Posted in Flood Creek, Landcare, Nativist Ideology, Natural Resource Management
Tagged ecology, Flood Creek, habitat, Landcare, native fauna, nativism, Natural Resource Management, NRM, urban creeks, weeds, willow destruction, willows
The following post is a reprint of an article published in our local “Landcare Perspective” which is a newsletter put out by the Upper-Shoalhaven Landcare Council (a district level Landcare association, or ‘DLA’). The post was prompted by the article shown below, which appeared in the Winter-Spring 2014 edition of the Perspective….
The Bank Job Article from the Upper-Shoalhaven Landcare Perspective
….and, to a lesser extent by this ‘placestories’ video, which is also about ‘the Bank Job’ project.
The most stimulating aspect of these reports about ‘the Bank Job’ was that they both repeatedly blamed a single willow for causing the 10m deep incision that it was growing at the bottom of! No other causes were ever mentioned. Continue reading
Posted in Landcare, Nativist Ideology, Non-Nativism, Willows
Tagged Erosion, erosion prevention, fish habitat, incision, Landcare, Landscape function, nativism, nativist ideology, Natural Resource Management, natural sequence farming, NRM, river dynamics, The Landcare Perspective, Upper-Shoalhaven Landcare Council, Upper-Shoalhaven Landcare Perspective, war on weeds, weeds, willow destruction, willows
It will no doubt become a recurring theme of Flood Creek Non-Nativist Landcare to point out the limited perspectives informing destructive nativist activities in Australia (and elsewhere). These perspectives are dominated by such a narrow form of Ecology that they are effectively a reductionist science (anathema to a broader Ecological epistemology and understanding).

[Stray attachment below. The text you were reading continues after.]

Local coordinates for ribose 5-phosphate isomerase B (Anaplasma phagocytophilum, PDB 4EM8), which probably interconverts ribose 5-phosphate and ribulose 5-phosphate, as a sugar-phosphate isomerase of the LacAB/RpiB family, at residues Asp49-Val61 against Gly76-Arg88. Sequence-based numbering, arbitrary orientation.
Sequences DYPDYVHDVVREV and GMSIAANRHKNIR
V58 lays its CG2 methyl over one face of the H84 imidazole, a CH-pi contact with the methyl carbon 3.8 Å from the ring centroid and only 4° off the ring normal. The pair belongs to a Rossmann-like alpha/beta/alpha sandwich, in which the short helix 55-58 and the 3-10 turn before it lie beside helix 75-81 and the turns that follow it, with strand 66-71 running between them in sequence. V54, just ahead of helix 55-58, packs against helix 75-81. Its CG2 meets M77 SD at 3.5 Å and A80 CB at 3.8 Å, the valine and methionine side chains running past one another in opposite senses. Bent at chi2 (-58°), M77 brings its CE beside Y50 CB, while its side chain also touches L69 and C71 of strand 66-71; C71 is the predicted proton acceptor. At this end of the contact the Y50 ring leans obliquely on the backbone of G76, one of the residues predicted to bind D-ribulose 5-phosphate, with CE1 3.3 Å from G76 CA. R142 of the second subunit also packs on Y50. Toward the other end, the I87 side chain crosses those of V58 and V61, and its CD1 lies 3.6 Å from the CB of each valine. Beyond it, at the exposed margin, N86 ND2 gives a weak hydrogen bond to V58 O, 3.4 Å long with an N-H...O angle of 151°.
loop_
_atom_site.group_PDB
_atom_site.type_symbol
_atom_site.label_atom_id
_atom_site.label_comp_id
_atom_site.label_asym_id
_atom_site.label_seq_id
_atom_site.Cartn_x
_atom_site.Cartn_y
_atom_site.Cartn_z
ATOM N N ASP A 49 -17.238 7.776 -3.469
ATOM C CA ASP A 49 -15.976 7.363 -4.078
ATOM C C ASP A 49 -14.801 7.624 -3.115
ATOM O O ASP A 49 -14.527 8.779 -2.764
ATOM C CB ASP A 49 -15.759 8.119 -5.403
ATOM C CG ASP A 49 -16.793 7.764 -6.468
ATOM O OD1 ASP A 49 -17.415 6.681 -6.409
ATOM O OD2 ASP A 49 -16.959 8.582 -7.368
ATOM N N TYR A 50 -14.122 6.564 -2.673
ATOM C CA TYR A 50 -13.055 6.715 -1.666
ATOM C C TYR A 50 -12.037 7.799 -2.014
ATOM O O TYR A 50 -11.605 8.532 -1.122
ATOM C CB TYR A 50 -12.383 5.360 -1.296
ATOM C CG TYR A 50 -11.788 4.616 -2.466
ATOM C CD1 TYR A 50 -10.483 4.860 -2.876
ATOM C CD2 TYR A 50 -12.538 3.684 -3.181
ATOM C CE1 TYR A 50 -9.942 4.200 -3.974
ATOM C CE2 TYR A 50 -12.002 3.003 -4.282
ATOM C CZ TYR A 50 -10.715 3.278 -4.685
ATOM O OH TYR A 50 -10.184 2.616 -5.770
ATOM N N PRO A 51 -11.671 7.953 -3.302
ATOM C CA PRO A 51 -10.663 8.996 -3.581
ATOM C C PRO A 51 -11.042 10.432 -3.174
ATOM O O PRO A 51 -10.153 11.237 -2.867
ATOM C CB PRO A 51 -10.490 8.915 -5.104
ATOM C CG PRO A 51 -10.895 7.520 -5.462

‘Natural Ecology’, as it’s widely practiced by professional and lay-ecologists in environmental groups and NRM bureaucracies, has become simply a “science” of naming, categorising, and compiling inventories, of species. So much so that these preoccupations often substitute for any real knowledge of how bio-physical systems actually function.
Posted in Nativist Ideology, Willows
Tagged canberra, confusion, ecology, fish habitat, habitat, nativism, nativist ideology, nature, public parks, war on weeds, water birds, weeding, weeds, willow destruction, willow removal, willows
Last Wednesday, Flood Creek Non-Nativist Landcare Group were privileged and delighted to be visited by David Holmgren, co-originator of the Permaculture concept. David had been in Canberra attending a panel discussion and screening of the film ‘Surviving Earth’ as well as giving a public lecture titled ‘Future Scenarios and Solutions’, a topic he discusses in his stimulating book ‘Future Scenarios’ (free to read online). In order to maximise the value of his trip to the ACT and southern tablelands region David also visited Braidwood to touch base with our group and get to know a few of the local Landcarers. Continue reading
Posted in Flood Creek, Non-Nativism, Willows
Tagged David Holmgren, Flood Creek, Landcare, non-destructive revegetation, Permaculture, public parks, urban creeks, weeds, willow destruction, willow management, willow removal, willows